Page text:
After HemisFair ended, the intention was to make the building the home of the Inter-American Institute. The Institute would focus its research on different cultures, hosting seminars and housing a library that would include major works from different cultures. However, after HemisFair, the building reverted to the city of San Antonio and then was deeded to the University of Texas at San Antonio. Eventually, the building fell into disuse and ended up as a storage warehouse for UTSA. The land was finally returned to the city and efforts to restore the building began. The Executive Director of the original project, Sherry Kafka Wagner, is now the President of the Women’s Pavilion board. The Women’s Pavilion board hopes to restore the building for future public events and women-focused exhibits, renamed as the San Antonio Women’s Pavilion at HemisFair Park. Currently, the city is working to revive the Hemisfair Park Area and provide the public with homes, businesses, and cultural spaces in the heart of San Antonio. [Ashton Meade, edited by Joscelynn Garcia]
Park and ride service will be offered to Asian Festival from the Crossroads Park and Ride, and service will begin at 9:15 a.m. and will run until 5:30 p.m.
Uber is also offering a special promotion for the festival. Sign up for Uber and insert the promo code TXASIAN to receive up to $20 off your trip! This promotion is for first time riders only and you can get started here! If you’ve already taken your first Uber trip, share this promotion with friends and family so that they can enjoy their first ride. This promo doesn’t expire until 2/29/16.
Dragon dance prop
Materials: cloth, paint
In western society the thought of dragons conjures up fearful images of large lizards that can fly and breathe fire. Often dragons are perceived as evil and a menace upon the land. Knights of legend would ride out and dual with dragons in the hopes of freeing the land and saving a beautiful princess. This image of the evil dragon has gone back for millennia in Greek, Norse, English and German culture and legends. However, the legend of the dragon in Chinese culture is very different.
China and its connection to dragons
The Chinese Dragon, sometimes called the Oriental dragon, is a benevolent creature with the ability to fly and live in the ocean. Dragons in China are often thought to control rain, rivers and other forms of water. The earliest known depictions of dragons in China date back thousands of years, and can be seen in art, jewelry and pottery. Even though dragons have been a part of Chinese culture for a long time, there is still much debate on when and where they originated. The Totem-Worship Theory states that sometime around 2697 BC, China was made up of a number of different tribes who each had a totem depicting an animal or plant. The tribes believed they were blood related to these totems. One of the tribes, was ruled by the first legendary Emperor Huang Di. Huang Di fought against the Yandi tribe for the throne.
Emperor Huang Di’s tribe won and it is thought that his tribe adopted a coat of arms which depicted a snake. Emperor Huang Di soon started waging wars with other tribes in the area. It is believed that every time they conquered one of these tribes they took that tribes totem animal and incorporated it with their own. Many scholars believe that this is why the oriental dragon looks like it is made up from nine different animals, possessing the antlers of a deer; the head of a camel; the neck of a snake; a hawk’s claws; the palms of a tiger; an ox’s ears; a rabbit’s eyes; a frog’s belly, and a carp’s scales. Under Emperor Huang Di’s rule the central plains of China were unified and the symbol of the dragon has remained popular even today.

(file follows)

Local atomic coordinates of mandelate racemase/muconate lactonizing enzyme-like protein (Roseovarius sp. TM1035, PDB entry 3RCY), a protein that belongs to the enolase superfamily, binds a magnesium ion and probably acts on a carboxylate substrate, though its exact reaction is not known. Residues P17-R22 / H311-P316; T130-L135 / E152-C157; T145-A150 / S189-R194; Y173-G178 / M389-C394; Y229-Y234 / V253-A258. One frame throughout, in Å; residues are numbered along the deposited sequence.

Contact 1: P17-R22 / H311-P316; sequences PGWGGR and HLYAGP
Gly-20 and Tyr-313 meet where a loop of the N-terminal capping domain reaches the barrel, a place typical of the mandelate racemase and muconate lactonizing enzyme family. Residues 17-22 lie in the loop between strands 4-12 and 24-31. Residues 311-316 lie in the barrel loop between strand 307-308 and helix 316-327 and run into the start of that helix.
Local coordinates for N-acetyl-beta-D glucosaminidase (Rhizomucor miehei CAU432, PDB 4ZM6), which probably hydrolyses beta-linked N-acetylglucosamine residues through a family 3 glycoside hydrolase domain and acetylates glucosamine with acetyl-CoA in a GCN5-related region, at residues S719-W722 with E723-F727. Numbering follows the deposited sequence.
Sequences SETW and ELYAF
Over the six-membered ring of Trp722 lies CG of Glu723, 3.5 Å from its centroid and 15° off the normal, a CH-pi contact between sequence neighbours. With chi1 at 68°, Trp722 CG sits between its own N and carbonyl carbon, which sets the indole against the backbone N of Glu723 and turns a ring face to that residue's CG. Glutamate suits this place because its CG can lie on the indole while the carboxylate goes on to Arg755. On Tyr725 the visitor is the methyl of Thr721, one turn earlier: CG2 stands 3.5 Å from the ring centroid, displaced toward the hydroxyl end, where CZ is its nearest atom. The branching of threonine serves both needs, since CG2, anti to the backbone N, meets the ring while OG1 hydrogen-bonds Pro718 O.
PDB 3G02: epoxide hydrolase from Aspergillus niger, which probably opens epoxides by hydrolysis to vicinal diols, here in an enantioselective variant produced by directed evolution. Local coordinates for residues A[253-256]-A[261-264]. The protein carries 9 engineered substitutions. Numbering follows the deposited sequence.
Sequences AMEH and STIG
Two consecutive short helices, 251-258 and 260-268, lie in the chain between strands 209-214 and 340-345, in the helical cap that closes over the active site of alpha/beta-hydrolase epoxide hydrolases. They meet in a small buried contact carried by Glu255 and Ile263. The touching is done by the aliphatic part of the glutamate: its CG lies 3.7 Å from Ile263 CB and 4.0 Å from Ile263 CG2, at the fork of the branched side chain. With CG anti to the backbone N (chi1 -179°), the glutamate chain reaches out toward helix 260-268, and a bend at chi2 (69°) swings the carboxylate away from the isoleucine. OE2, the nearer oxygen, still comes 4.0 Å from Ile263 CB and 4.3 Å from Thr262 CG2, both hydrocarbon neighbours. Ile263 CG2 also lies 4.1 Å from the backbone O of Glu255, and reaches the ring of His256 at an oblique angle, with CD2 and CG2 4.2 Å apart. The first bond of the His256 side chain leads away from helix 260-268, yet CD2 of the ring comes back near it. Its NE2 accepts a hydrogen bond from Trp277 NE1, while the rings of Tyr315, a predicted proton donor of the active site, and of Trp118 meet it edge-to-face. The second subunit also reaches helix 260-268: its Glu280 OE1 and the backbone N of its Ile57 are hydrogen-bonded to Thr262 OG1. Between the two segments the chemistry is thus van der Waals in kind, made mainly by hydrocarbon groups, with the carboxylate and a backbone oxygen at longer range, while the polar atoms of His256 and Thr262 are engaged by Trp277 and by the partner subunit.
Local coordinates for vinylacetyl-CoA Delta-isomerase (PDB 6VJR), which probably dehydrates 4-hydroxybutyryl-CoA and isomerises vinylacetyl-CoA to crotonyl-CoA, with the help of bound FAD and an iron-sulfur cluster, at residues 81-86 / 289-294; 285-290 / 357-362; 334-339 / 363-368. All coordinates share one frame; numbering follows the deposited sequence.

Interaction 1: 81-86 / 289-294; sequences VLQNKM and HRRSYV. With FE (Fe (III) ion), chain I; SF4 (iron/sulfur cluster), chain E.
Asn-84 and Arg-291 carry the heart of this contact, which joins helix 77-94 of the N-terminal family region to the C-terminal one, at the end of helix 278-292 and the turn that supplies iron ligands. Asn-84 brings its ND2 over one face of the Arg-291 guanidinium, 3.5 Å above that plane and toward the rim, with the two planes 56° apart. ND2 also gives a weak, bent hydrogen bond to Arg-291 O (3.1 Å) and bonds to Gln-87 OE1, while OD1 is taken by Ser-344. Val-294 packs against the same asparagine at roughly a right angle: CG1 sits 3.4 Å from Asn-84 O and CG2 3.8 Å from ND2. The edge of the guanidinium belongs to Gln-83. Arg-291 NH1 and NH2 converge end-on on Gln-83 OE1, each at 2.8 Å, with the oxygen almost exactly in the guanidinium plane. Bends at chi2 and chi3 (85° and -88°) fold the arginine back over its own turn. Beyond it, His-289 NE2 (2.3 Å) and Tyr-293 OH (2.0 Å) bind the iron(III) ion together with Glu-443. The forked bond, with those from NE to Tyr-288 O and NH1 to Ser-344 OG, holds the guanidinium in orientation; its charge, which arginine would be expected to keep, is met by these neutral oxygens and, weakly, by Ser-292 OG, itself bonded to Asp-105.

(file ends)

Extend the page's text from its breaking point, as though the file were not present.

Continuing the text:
Two other popular theories are that the dragon is a stylized depiction of an animal, such as a fish, snake or crocodile or that the Chinese dragon represents lightning. Some evidence to support this is the fact that the Chinese pronunciation for the word dragon, lung or long, resembles the onomatopoeia of the sound of lightning in Chinese culture.
Symbolism of the Chinese Dragon
Today dragons are still highly respected in China and many Chinese consider themselves decedents of dragons. Legends say that after Emperor Huang Di died the gods in heaven granted him rebirth as a dragon. This falls in line with the Chinese belief that the dragon is the symbol of the emperor and all emperors of China were believed to be direct descendants of celestial dragons. Ancient emperors called their robes “dragon robes,” their palace a “dragon palace” and their throne “The Dragon Throne.” The close association with dragons in Chinese culture has made it a well known symbol of China.
Where did the Dragon Dance come from?
The dragon dance originated during the Han Dynasty (180-230 AD). While it is usually performed at festivals, like the New Year’s Festival and Lantern Festival, it originally started out as a folk dance. Because dragons are believed to be the bringers of rain, many farmers started to perform this dance in order to honor the dragon. The farmers would hoped that the dragon would be pleased by the dance and in return bring rain to the crops. By the time the Song Dynasty (960 – 1279 AD), the dragon dance had become very popular and being performed almost exclusively for festival events.
Though the dance may look simple from an outsider’s point of view, it takes many hours of practice for the performers to get and keep the movements of the dragon flowing. If one performer messes up, it can spoil the entire performance. The dragon dance is carried out by a team of performers who carry the dragon on poles. The dragon’s body is made up of a series of hoops with a head attachment on one end and a tail attachment on the other. These dragon props can range from 25 to 70 meters long, with the shorter dragons used for more acrobatic dances while the longer ones are for ceremonial use. The color of the dragon is also symbolic. Most dragons are green, which symbolize the harvest. Gold represents the empire, and red represents excitement and good fortune.
Today, if you want to see a dragon dance without visiting China you need look no further than within your own local community. Here in Texas there are multiple festivals held throughout the year that feature dragon dances. At these festivals one can see a dragon dance and celebrate Chinese culture. In San Antonio, the Institute of Texan Cultures holds the Asian Festival every year. This year it will be held on February 13, 2016. [Carlise Ferguson, edited by Joscelynn Garcia]